Property

Weekly property review: Water availability and security drives Qld coastal land purchases

Property editor Linda Rowley, November 6, 2019

The Dray Family Farming Aggregation, an 8825ha property in one of Central Queensland’s highly productive water-secure areas is attracting nationwide interest.

SOME cattle producers are buying up traditional sugarcane-growing country along the high rainfall Queensland coast to provide feed for their livestock.

Properties boasting secure water and cropping or forage growing potential have been attracting strong interest from large private operators, corporate farmers and investment funds.

Inquiry is coming from all states, but particularly from the Gulf in north western Queensland and eastern Northern Territory, western Queensland, the Darling Downs, and Victoria.

Robert Murolo is the North Queensland rural property sales specialist at Elders. For the first time in 20 years, he has noticed cattle producers are purchasing blocks to grow their own feed.

“Three years ago, I sold a cane block in the Proserpine area to some Innisfail farmers who ripped out the cane and grew a commercial crop of corn and maize for fodder,” he said.

Mr Murolo believes more producers will follow suit and convert cane land into improved pastures, especially if cattle prices stay high.

“There’s another cane farm between Proserpine and Airlie Beach that has also stopped growing cane and is growing grass for feed. That farm is bailing consistently to send fodder out west.”

Mr Murolo said water is a critical issue for farmland investors.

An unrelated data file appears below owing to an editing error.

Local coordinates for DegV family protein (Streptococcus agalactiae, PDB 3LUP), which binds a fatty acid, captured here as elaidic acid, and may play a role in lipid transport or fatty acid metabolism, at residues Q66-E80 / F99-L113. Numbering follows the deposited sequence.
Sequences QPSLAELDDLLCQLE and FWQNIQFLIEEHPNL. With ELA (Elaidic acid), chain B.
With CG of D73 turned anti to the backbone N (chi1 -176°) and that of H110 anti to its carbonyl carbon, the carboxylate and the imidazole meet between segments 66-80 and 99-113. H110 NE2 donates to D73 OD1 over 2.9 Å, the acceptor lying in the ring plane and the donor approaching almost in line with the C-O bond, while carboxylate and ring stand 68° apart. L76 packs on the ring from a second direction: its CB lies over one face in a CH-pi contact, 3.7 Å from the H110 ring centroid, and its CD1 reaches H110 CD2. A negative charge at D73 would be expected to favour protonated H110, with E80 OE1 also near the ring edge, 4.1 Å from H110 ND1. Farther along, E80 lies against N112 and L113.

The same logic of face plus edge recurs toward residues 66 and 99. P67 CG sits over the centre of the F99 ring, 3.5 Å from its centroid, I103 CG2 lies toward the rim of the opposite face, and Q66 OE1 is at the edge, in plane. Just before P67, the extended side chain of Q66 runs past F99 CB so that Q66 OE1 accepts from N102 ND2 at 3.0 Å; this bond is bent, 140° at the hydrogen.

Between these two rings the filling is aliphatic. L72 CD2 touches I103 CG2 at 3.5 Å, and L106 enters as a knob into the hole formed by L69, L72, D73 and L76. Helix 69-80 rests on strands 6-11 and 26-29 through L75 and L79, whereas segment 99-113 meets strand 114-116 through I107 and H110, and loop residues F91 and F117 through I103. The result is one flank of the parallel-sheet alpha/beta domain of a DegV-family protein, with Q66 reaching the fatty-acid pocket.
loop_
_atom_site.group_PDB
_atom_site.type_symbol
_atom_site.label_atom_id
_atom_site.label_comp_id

“While scale is important, water availability and security are key. They allow cattle producers to expand, provide some drought security for their business and grow their own feed instead of buying it.”

However, Mr Murolo said while well-watered properties were keenly sought-after, buyers did not want to pay a premium.

“Buyers will only buy market value. They do their homework and compare prices,” he said.

Well-watered Proserpine country in high demand

Faust Family Aggregation

In April, Mr Murolo sold the 3134ha Faust Family Aggregation to the Vella Family from Bald Hills Station, Marlborough, for an undisclosed sum.

The substantial sugar cane and beef production asset is the largest holding in the Proserpine region, in the heart of Queensland’s Whitsundays.

Boasting high quality pastures, it can carry 500 breeders plus followers and has a sizeable 3119ML water rights portfolio.

Part of the cane farming infrastructure on the Faust family aggregation near Proserpine

Dray Family Aggregation

Mr Murolo is also involved in negotiations with interested parties for a large-scale property in one of Central Queensland’s highly productive water-secure areas.

The Dray Family Farming Aggregation, pictured at top of page, offers substantial beef production and sugar cane. The 8825 hectares comprises 1248ha of arable land, producing sugar cane and suitable for alternative high value horticulture, and a further 500ha of grazing land.

Boasting 4488 ML of water licenses plus six unregulated irrigation bores, the property features extensive underground irrigation and storage infrastructure, with the high levels of water security being enhanced by water harvesting (overland flows), drainage and reuse infrastructure.

When the marketing campaign was launched, Tom Russo, Elders national general manager real estate, said the substantial water portfolio was attracting nationwide interest.

“Water security has become a critical issue for investors, such as large private operators, corporate farmers and investment funds. When you consider that Proserpine receives 1400mm of annual rainfall, the Faust dam is currently 80 percent of capacity with over 10,000ML of irrigation water remaining unallocated, this is an extremely attractive proposition.”

Yarraman

Last week, Mr Murolo listed a further 2772 hectares in the Proserpine district featuring excellent water security and high rainfall.